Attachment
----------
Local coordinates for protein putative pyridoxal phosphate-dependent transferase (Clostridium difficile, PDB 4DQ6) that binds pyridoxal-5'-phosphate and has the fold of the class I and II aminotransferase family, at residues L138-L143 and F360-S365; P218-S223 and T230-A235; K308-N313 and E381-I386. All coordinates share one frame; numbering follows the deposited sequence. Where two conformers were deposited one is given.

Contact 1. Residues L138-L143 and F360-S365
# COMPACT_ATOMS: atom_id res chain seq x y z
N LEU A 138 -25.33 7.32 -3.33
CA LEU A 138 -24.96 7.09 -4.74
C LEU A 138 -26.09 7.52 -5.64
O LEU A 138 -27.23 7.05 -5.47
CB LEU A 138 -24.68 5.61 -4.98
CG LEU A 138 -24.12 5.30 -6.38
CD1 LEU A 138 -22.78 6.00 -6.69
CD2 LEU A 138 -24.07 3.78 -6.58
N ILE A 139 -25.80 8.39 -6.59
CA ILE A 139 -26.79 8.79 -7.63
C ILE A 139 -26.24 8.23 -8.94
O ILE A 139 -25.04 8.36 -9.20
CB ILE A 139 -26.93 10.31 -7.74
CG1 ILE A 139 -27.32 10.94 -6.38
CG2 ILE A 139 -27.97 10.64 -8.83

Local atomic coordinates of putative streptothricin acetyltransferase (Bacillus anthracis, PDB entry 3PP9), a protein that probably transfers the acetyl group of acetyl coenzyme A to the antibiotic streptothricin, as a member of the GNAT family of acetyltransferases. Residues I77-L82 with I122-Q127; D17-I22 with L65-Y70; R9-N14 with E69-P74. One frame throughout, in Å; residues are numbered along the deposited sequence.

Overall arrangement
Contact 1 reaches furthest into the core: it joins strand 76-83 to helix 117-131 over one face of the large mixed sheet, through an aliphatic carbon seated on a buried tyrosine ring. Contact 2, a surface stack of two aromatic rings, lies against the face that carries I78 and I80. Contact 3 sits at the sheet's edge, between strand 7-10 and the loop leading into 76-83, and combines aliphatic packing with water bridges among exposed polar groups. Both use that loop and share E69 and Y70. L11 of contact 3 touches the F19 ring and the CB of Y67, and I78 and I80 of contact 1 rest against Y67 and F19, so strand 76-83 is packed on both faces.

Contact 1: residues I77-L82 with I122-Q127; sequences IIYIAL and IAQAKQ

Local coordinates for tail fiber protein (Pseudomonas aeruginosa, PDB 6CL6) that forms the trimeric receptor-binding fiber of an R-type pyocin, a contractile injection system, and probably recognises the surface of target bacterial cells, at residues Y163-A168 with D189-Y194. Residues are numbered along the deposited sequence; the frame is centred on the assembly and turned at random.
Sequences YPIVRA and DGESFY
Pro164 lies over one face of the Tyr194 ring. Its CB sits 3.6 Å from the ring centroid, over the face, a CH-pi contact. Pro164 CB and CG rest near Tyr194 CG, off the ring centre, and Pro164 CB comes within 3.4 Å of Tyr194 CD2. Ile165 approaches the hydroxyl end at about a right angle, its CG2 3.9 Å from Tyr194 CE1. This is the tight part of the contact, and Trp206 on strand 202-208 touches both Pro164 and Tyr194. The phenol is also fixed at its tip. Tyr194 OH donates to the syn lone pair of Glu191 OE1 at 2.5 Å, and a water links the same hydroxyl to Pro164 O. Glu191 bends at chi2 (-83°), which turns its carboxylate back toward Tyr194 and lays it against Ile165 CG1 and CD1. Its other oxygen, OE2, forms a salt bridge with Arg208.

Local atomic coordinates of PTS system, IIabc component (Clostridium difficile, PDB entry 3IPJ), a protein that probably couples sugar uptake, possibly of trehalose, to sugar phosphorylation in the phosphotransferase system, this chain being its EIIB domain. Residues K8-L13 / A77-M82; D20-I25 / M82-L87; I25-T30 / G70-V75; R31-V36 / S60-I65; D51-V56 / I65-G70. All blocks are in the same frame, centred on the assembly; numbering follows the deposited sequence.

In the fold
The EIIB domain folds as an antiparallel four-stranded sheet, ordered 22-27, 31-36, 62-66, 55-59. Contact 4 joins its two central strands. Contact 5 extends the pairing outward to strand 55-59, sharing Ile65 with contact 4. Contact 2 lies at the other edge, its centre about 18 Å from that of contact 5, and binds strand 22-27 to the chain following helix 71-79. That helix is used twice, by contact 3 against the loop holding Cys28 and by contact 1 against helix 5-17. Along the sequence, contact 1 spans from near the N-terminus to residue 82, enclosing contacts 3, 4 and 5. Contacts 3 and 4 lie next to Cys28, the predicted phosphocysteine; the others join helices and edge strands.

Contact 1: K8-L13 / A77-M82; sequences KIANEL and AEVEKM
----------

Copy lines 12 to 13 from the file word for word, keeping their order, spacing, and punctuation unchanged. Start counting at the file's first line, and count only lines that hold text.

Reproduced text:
N ILE A 139 -25.80 8.39 -6.59
CA ILE A 139 -26.79 8.79 -7.63